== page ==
WTO notification of CPTPP (Trans-Pacific Partnership)

The impetus for the Trans-Pacific Partnership began in 2005 involving Brunei, Chile, New Zealand, and Singapore.

In 2008, President George W. Bush announced that the United States would begin trade talks with the group, with  Australia, Vietnam, and Peru  also joining.  The group continued to expand with Canada, Japan, Malaysia, and Mexico being added later.

The participating countries came to an agreement in October 2015 and signed the pact in early 2016.

When Donald trump became president in January 2017 he withdrew the US from the agreement, but the remaining eleven countries proceeded without them. In six days it will start to come into force.

Agreement name: Comprehensive and Progressive Agreement for Trans-Pacific Partnership (CPTPP)

Type: Free Trade Agreement & Economic Integration Agreement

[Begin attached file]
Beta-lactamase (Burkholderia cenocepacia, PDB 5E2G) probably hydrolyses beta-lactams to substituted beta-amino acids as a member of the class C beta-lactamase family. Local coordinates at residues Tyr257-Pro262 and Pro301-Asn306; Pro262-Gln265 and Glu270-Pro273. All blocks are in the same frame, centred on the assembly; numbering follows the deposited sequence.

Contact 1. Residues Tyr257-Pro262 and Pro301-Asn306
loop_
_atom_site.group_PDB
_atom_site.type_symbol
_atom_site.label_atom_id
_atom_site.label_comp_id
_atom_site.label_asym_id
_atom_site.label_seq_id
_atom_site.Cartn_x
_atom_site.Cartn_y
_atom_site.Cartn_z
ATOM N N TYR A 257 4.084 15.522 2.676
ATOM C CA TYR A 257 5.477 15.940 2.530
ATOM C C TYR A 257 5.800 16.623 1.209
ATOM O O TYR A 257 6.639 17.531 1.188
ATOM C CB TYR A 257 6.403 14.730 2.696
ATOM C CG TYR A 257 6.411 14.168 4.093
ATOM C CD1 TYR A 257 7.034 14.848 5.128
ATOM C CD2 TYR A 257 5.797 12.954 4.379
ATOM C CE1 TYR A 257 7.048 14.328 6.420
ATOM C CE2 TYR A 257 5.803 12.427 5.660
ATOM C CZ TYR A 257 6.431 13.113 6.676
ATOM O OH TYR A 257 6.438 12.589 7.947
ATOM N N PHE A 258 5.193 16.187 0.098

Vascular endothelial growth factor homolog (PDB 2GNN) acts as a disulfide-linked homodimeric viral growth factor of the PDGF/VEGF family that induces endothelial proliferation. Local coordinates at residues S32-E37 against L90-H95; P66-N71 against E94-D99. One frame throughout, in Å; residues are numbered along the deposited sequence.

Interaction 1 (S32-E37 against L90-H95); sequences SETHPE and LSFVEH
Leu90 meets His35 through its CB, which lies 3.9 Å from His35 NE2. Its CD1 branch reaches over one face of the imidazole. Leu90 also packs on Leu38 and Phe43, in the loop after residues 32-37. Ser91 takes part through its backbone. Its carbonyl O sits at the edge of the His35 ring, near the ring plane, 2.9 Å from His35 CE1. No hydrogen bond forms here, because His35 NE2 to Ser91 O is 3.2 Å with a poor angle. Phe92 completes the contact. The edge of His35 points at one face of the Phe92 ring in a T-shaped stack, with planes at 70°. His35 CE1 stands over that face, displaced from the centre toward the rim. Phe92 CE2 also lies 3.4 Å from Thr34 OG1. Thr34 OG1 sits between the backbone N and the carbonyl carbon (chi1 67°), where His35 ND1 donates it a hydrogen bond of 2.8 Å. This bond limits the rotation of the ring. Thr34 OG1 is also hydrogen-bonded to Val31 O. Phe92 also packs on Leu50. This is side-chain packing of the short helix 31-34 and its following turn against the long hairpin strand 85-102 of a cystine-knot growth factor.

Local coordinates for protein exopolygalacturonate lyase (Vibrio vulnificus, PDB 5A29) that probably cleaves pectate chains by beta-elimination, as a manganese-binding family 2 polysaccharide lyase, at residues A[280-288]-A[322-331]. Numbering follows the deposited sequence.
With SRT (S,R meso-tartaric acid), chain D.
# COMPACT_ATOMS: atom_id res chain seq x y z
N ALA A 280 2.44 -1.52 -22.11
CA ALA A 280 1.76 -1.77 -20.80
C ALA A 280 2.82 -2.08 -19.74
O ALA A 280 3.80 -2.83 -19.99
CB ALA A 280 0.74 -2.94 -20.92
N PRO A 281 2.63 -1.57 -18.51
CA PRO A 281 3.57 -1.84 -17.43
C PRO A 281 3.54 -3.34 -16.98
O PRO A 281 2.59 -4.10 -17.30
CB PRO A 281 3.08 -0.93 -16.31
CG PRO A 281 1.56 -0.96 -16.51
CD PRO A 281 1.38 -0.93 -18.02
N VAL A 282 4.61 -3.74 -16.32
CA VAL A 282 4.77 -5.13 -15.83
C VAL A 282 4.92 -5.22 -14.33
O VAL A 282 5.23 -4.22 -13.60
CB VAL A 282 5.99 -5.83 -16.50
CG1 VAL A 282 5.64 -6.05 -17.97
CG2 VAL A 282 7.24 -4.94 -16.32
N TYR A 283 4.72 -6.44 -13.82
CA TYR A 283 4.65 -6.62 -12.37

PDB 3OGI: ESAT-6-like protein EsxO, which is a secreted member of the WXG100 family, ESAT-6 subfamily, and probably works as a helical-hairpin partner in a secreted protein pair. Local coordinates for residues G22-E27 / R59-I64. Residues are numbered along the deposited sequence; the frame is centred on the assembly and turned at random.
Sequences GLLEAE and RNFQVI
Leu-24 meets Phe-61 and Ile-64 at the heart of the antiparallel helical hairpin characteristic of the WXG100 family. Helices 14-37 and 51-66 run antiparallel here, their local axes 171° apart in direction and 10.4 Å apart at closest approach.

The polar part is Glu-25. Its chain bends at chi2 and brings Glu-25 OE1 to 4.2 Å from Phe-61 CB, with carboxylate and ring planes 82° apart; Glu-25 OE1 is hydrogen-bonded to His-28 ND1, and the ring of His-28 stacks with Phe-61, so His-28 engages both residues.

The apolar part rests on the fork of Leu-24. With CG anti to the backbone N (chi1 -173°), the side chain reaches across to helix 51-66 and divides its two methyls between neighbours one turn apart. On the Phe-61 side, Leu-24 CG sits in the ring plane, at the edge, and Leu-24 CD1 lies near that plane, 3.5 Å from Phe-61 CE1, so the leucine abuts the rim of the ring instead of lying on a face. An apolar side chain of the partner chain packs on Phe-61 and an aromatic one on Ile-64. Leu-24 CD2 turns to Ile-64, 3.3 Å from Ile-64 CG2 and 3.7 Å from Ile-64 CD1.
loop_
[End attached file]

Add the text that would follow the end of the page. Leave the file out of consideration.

Date of signature: 08-Mar-2018

Date of notification: 20-Dec-2018

Dates of entry into Force: 30 December 2018 for Australia, Canada, Japan, Mexico, New Zealand, Singapore and 14 January 2019 for Viet Nam. For the rest of the Parties, entry into force would be in accordance with Article 3 (Entry into Force), paragraph 2, of the CPTPP.

Current (and original) signatories: Australia; Brunei Darussalam; Canada; Chile; Japan; Malaysia; Mexico; New Zealand; Peru; Singapore; Viet Nam


Work towards the TPP began in new Zealand under Helen Clark’;s Labour led Government, continued under John Key’s National led Government, and was finalised under Jacinda Ardern’s Labour loed Government (with National’s support).